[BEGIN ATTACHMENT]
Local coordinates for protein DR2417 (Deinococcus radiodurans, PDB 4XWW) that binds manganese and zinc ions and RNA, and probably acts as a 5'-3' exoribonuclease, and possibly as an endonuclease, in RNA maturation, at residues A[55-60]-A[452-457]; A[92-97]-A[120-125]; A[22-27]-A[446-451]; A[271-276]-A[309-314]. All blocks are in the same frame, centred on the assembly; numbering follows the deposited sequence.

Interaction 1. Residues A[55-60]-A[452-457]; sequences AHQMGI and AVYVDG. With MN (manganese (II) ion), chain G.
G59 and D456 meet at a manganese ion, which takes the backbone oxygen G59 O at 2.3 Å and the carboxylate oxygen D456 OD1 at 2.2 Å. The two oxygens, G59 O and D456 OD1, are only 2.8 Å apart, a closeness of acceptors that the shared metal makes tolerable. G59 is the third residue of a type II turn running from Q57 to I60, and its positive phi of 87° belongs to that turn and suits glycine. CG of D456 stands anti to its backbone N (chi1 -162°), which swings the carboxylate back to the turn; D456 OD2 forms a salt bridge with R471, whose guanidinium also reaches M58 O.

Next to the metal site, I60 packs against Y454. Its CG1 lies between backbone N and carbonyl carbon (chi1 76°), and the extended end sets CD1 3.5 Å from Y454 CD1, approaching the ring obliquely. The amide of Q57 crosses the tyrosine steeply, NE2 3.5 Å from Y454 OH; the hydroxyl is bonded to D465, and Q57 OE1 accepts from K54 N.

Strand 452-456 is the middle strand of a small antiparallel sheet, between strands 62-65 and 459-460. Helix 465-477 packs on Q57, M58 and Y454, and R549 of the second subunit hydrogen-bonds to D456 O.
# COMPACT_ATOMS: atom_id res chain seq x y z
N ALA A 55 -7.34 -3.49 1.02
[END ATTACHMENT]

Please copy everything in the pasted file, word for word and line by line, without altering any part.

Local coordinates for protein DR2417 (Deinococcus radiodurans, PDB 4XWW) that binds manganese and zinc ions and RNA, and probably acts as a 5'-3' exoribonuclease, and possibly as an endonuclease, in RNA maturation, at residues A[55-60]-A[452-457]; A[92-97]-A[120-125]; A[22-27]-A[446-451]; A[271-276]-A[309-314]. All blocks are in the same frame, centred on the assembly; numbering follows the deposited sequence.

Interaction 1. Residues A[55-60]-A[452-457]; sequences AHQMGI and AVYVDG. With MN (manganese (II) ion), chain G.
G59 and D456 meet at a manganese ion, which takes the backbone oxygen G59 O at 2.3 Å and the carboxylate oxygen D456 OD1 at 2.2 Å. The two oxygens, G59 O and D456 OD1, are only 2.8 Å apart, a closeness of acceptors that the shared metal makes tolerable. G59 is the third residue of a type II turn running from Q57 to I60, and its positive phi of 87° belongs to that turn and suits glycine. CG of D456 stands anti to its backbone N (chi1 -162°), which swings the carboxylate back to the turn; D456 OD2 forms a salt bridge with R471, whose guanidinium also reaches M58 O.

Next to the metal site, I60 packs against Y454. Its CG1 lies between backbone N and carbonyl carbon (chi1 76°), and the extended end sets CD1 3.5 Å from Y454 CD1, approaching the ring obliquely. The amide of Q57 crosses the tyrosine steeply, NE2 3.5 Å from Y454 OH; the hydroxyl is bonded to D465, and Q57 OE1 accepts from K54 N.

Strand 452-456 is the middle strand of a small antiparallel sheet, between strands 62-65 and 459-460. Helix 465-477 packs on Q57, M58 and Y454, and R549 of the second subunit hydrogen-bonds to D456 O.
# COMPACT_ATOMS: atom_id res chain seq x y z
N ALA A 55 -7.34 -3.49 1.02